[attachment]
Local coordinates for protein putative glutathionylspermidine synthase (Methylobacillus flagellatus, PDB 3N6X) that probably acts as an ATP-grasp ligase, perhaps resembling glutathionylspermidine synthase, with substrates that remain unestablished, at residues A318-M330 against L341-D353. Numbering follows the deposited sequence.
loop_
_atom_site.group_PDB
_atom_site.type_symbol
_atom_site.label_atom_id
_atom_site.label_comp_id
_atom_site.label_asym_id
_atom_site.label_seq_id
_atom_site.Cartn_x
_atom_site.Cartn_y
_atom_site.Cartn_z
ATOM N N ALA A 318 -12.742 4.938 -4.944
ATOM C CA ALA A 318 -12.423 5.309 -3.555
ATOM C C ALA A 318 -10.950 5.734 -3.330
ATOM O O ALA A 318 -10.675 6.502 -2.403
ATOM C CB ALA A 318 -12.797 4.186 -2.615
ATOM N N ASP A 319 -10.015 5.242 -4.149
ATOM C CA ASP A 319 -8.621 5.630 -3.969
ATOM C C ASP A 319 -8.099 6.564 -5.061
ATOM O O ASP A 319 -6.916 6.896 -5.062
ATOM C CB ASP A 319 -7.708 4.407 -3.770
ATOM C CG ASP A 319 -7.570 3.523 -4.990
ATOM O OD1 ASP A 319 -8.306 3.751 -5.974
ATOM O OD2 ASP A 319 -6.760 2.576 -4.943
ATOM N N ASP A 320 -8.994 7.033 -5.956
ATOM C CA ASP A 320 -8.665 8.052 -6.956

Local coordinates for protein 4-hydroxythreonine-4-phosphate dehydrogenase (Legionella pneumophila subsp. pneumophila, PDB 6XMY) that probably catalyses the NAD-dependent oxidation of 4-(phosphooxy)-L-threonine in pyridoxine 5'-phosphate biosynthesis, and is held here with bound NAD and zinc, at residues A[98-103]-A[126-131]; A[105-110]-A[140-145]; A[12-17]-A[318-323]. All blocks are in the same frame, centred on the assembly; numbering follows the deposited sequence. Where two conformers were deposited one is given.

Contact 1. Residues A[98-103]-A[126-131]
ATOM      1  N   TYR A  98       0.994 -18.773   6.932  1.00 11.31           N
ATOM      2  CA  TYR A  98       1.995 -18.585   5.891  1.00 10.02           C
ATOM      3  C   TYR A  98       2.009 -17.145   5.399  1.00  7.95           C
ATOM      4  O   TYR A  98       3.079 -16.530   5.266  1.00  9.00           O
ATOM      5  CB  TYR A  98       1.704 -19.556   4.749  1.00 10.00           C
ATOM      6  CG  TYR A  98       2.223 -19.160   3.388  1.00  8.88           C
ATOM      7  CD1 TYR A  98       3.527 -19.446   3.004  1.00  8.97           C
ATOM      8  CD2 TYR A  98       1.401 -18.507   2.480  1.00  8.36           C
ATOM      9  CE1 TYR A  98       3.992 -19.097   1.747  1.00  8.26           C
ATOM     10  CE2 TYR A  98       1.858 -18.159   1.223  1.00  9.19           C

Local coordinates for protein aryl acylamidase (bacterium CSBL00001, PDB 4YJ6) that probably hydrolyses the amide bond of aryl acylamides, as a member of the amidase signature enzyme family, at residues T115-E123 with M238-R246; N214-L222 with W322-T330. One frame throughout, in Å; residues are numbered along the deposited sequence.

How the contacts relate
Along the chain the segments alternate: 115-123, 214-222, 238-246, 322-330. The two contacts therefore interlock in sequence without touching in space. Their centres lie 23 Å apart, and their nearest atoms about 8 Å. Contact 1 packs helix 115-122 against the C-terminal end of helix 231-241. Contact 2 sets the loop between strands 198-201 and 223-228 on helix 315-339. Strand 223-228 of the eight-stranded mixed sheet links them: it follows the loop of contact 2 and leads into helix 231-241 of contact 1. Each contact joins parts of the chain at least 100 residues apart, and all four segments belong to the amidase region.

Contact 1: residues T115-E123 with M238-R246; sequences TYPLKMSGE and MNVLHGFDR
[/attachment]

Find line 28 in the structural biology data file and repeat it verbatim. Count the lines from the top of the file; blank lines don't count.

Contact 1. Residues A[98-103]-A[126-131]